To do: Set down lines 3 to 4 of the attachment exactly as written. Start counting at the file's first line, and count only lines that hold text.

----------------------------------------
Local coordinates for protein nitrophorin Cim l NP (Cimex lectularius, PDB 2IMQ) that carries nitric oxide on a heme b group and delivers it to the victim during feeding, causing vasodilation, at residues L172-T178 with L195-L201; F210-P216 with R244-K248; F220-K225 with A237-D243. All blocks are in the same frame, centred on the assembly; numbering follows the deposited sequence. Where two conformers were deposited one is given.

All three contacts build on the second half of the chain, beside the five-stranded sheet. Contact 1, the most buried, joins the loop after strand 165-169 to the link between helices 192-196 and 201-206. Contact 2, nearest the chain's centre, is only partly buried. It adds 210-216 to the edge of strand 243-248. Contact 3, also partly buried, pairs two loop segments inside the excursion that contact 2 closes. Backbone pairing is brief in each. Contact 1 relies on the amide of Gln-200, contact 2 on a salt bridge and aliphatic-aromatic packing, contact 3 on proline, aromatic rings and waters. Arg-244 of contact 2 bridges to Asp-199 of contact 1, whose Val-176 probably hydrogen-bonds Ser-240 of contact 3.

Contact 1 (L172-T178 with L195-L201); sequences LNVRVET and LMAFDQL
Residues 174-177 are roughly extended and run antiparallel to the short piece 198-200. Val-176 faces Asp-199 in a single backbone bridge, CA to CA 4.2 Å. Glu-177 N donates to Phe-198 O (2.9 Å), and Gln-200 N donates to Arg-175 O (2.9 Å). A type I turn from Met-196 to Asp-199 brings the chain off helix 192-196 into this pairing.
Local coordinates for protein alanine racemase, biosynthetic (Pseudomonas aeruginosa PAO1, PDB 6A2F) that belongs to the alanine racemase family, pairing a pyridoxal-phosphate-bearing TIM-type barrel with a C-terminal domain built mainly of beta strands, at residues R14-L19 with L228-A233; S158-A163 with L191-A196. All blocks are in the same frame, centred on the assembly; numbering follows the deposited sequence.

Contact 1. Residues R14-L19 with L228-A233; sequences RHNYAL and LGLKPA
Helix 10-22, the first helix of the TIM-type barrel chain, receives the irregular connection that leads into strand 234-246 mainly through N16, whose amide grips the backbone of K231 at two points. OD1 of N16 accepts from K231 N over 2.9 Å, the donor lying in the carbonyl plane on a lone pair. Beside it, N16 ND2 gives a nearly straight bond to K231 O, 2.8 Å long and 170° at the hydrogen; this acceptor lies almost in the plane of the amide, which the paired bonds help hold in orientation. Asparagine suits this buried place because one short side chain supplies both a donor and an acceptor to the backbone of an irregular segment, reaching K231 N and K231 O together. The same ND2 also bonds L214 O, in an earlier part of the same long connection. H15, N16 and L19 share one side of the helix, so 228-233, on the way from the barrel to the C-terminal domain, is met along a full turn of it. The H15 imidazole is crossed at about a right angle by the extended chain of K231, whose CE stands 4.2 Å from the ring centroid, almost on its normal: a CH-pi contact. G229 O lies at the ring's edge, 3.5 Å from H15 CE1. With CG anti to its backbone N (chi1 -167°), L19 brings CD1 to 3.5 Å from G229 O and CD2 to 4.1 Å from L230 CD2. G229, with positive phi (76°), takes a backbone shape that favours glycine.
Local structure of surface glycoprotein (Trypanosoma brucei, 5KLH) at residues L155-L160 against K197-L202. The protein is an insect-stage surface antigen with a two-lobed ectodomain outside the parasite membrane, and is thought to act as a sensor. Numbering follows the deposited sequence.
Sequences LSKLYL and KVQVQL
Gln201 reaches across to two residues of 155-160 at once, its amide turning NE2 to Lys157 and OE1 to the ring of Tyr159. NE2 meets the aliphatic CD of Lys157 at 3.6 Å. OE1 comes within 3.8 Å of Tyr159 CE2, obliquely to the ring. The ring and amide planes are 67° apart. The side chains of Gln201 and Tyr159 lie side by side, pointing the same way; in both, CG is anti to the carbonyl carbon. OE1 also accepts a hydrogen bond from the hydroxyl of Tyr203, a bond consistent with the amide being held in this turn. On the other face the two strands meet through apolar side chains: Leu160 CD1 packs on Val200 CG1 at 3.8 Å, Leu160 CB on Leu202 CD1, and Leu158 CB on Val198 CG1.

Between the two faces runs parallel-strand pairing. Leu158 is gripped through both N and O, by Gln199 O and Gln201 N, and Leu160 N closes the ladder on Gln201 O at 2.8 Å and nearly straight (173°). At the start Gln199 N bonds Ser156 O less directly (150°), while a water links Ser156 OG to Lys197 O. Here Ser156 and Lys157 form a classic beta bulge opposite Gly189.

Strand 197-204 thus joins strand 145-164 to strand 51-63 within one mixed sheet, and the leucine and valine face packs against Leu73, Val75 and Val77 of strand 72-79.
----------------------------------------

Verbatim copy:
Contact 1 (L172-T178 with L195-L201); sequences LNVRVET and LMAFDQL
Residues 174-177 are roughly extended and run antiparallel to the short piece 198-200. Val-176 faces Asp-199 in a single backbone bridge, CA to CA 4.2 Å. Glu-177 N donates to Phe-198 O (2.9 Å), and Gln-200 N donates to Arg-175 O (2.9 Å). A type I turn from Met-196 to Asp-199 brings the chain off helix 192-196 into this pairing.